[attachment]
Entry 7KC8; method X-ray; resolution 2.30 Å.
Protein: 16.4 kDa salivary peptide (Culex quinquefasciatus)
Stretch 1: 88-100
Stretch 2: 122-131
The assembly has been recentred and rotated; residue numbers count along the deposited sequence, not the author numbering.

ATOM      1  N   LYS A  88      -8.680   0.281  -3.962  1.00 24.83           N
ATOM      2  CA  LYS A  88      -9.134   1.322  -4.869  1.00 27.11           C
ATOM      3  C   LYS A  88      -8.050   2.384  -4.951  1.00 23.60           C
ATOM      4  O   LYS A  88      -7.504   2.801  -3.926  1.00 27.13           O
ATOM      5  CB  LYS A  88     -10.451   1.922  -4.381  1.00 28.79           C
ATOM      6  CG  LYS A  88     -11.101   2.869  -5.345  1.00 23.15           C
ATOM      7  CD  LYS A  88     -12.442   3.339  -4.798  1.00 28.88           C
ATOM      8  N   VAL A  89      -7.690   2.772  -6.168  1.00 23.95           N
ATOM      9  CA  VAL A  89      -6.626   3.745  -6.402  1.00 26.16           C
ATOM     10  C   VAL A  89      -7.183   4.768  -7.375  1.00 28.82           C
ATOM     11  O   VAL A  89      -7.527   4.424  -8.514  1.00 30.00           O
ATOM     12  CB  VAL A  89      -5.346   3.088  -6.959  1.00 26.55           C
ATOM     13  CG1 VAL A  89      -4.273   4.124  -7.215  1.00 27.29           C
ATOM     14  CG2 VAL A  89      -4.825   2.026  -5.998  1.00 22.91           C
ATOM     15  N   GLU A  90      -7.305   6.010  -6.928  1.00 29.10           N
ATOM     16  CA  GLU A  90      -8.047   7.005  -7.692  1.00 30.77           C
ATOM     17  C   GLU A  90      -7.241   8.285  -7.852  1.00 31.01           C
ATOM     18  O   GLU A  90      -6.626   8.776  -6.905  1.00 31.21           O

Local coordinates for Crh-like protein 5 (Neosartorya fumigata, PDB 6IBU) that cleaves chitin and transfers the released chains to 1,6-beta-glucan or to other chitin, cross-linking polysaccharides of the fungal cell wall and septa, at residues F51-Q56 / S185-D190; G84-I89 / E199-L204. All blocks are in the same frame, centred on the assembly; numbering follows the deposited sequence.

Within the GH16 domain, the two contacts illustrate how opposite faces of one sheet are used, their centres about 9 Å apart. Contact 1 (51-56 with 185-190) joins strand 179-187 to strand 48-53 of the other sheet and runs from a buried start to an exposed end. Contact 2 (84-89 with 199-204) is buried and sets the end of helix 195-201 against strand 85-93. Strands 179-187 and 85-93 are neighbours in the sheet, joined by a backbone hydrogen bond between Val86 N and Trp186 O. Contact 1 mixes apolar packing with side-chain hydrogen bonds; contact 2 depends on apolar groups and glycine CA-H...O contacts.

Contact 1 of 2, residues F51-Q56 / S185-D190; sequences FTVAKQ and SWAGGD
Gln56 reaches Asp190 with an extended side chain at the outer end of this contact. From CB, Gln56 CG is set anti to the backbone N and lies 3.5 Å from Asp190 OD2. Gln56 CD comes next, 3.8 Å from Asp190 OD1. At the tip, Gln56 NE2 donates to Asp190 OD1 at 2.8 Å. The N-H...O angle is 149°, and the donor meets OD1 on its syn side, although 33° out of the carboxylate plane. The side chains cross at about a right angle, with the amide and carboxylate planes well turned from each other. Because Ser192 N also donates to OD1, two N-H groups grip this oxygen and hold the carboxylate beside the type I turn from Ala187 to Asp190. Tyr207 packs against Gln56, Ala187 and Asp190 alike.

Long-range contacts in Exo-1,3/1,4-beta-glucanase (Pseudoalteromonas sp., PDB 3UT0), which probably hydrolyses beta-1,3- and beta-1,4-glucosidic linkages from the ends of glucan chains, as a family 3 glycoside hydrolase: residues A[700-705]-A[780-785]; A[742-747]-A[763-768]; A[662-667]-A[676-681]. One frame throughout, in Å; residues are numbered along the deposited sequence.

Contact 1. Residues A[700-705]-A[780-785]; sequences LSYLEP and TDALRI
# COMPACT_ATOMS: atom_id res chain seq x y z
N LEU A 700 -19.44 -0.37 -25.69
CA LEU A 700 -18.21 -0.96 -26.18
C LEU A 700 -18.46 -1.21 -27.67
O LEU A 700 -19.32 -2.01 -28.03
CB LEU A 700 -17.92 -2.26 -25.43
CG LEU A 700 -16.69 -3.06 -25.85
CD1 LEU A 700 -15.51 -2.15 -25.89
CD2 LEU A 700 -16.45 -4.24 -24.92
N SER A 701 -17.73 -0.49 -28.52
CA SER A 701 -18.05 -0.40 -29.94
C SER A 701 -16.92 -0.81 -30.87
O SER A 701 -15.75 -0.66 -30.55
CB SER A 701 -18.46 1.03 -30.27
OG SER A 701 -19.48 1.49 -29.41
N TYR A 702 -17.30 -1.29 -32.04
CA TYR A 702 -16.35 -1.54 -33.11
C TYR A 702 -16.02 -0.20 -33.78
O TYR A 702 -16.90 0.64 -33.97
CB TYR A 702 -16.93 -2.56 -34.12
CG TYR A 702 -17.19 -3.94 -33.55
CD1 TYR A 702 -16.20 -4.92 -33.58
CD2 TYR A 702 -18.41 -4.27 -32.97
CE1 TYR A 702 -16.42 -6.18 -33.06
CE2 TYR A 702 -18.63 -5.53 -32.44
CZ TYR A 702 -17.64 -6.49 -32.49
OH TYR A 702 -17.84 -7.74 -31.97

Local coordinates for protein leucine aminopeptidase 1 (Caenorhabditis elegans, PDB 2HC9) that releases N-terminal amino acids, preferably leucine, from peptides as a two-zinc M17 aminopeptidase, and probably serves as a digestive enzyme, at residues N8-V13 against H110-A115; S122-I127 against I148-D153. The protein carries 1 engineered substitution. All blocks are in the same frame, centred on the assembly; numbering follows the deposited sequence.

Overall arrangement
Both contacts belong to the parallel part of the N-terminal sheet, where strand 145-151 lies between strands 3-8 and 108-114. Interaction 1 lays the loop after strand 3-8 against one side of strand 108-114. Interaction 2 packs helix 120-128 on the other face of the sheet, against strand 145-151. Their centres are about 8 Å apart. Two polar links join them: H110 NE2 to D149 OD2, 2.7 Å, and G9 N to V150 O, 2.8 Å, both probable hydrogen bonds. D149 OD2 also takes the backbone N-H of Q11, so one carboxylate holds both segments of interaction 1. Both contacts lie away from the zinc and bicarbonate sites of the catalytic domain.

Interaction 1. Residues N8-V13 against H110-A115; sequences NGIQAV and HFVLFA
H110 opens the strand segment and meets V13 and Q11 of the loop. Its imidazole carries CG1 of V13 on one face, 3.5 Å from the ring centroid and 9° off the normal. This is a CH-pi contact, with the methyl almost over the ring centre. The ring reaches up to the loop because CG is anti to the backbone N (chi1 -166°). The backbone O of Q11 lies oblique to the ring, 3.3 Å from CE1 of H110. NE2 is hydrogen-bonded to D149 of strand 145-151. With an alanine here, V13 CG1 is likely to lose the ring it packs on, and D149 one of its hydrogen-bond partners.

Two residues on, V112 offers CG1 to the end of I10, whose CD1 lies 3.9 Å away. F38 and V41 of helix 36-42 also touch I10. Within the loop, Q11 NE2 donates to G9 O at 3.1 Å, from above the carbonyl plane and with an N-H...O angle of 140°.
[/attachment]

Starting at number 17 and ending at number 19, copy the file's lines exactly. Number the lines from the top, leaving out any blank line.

ATOM     12  CB  VAL A  89      -5.346   3.088  -6.959  1.00 26.55           C
ATOM     13  CG1 VAL A  89      -4.273   4.124  -7.215  1.00 27.29           C
ATOM     14  CG2 VAL A  89      -4.825   2.026  -5.998  1.00 22.91           C